Tariq Ali on John Lennon’s politics and Power to the People, for The Guardian, February 2, 2010
John Lennon’s power for the people … Whether or not Lennon did regret his associations with the radical left, I still remember his beliefs—and his voice—fondly.
Maurice Hindle’s comments raise some interesting questions regarding John Lennon’s politics. For the record, it might be useful to point out that it was Lennon who rang and wanted a conversation, a year after the 1969 exchange on the Beatle’s album Revolution in the “ultra-left” Black Dwarf. We met a number of times before the interview that Robin Blackburn and I conducted for the even more “ultra-left” Red Mole.
The day after the interview he rang me and said he had enjoyed it so much that he’d written a song for the movement, which he then proceeded to sing down the line: Power to the People. The events in Derry on Bloody Sunday angered him greatly and he subsequently suggested that he wished to march on the next Troops Out demonstration on Ireland, and did so, together with Yoko Ono, wearing Red Mole T-shirts and holding the paper high. Its headline was: “For the IRA, Against British Imperialism”.’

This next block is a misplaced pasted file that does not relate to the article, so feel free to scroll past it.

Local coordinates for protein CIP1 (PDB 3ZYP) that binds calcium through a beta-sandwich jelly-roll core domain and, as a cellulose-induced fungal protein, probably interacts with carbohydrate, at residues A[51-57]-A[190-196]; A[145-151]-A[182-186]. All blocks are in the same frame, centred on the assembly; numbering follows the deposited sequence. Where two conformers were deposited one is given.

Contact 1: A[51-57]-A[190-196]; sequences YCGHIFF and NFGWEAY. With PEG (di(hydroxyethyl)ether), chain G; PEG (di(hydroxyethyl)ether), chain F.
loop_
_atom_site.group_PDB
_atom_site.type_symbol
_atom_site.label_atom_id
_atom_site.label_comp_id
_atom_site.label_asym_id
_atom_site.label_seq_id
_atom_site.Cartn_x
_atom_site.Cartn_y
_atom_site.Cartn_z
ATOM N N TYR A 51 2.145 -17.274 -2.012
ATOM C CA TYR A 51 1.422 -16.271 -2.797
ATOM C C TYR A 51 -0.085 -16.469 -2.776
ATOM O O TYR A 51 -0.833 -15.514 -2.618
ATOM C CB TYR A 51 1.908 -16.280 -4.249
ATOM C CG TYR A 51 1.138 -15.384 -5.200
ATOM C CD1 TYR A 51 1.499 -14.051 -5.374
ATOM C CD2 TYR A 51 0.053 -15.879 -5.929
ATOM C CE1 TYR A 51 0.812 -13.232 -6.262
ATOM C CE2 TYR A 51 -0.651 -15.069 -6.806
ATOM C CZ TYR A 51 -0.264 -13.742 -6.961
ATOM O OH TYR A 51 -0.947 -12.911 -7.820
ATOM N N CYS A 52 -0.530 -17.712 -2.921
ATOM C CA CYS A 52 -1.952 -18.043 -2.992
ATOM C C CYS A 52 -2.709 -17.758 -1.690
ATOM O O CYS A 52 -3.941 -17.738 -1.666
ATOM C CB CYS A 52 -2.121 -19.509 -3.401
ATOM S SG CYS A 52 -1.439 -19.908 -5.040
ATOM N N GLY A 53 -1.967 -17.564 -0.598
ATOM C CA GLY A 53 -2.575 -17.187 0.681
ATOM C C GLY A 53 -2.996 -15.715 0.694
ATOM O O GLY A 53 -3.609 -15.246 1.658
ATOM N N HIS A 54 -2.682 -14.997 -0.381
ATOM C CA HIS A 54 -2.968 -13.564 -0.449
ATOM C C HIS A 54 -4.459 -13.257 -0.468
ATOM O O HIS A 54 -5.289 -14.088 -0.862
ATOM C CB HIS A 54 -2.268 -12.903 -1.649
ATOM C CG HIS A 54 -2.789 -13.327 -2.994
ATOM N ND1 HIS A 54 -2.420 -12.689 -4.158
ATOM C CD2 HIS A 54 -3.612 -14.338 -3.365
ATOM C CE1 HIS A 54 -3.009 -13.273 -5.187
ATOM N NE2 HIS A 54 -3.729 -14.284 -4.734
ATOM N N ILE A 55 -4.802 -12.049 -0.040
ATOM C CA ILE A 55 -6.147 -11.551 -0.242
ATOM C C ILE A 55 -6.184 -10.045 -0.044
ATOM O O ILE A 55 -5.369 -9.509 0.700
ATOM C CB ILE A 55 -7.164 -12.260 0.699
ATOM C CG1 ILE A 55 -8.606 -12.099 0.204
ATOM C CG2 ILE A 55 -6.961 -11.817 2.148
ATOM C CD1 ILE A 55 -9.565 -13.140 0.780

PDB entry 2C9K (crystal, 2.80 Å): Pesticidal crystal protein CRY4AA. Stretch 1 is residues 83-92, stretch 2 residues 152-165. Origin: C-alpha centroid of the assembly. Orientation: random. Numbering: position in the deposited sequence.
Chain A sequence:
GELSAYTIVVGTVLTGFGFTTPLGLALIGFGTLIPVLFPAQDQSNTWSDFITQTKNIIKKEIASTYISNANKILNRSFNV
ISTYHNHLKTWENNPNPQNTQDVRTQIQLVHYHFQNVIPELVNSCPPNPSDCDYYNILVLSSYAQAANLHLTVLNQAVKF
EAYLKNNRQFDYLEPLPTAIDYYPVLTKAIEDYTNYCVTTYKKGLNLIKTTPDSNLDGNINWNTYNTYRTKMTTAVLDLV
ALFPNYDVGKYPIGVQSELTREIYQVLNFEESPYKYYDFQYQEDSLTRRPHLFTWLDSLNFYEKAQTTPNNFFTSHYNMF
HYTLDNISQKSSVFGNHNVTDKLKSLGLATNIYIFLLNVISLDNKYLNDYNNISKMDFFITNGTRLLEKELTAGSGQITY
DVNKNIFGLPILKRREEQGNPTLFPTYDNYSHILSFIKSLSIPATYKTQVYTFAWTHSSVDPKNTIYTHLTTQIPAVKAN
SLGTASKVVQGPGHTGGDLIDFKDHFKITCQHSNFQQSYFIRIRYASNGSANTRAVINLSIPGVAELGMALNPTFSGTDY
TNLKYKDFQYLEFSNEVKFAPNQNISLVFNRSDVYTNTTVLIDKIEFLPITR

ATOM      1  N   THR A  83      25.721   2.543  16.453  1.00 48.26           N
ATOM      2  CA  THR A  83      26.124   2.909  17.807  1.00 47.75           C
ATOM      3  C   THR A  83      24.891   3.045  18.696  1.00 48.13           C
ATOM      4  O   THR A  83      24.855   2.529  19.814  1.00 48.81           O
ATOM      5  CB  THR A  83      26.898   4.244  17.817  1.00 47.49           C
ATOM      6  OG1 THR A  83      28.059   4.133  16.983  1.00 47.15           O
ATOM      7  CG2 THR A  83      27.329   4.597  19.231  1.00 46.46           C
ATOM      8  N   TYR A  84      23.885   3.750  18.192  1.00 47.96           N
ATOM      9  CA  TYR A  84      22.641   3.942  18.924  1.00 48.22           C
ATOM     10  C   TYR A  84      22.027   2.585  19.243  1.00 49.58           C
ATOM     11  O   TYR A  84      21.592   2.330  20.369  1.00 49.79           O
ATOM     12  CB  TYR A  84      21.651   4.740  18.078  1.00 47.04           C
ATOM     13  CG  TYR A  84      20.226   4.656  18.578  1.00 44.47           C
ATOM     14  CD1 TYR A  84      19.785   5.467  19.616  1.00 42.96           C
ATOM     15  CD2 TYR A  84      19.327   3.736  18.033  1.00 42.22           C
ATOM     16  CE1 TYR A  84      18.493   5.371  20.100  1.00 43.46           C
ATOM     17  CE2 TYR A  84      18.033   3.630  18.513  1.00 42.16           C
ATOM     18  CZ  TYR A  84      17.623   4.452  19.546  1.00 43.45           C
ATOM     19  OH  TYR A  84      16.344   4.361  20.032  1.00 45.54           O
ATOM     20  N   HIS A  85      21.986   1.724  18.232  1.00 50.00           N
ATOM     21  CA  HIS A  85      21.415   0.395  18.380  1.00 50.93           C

We stayed in touch and talked to each other a great deal. He invited Blackburn and myself over when Imagine was being composed. I vividly remember him singing it at the kitchen table in Tittenhurst and then looking at us inquiringly. “The Politburo approves this one,” I joked. Later, the LP arrived and most of the songs in it were radical in the broad sense of the word (as was Working Class Hero from his previous album). Imagine, the utopian hymn, written during his most radical phase, was never repudiated and while he may have regretted some of his actions and remarks in the 1970s that song continued to represent his political hopes. read more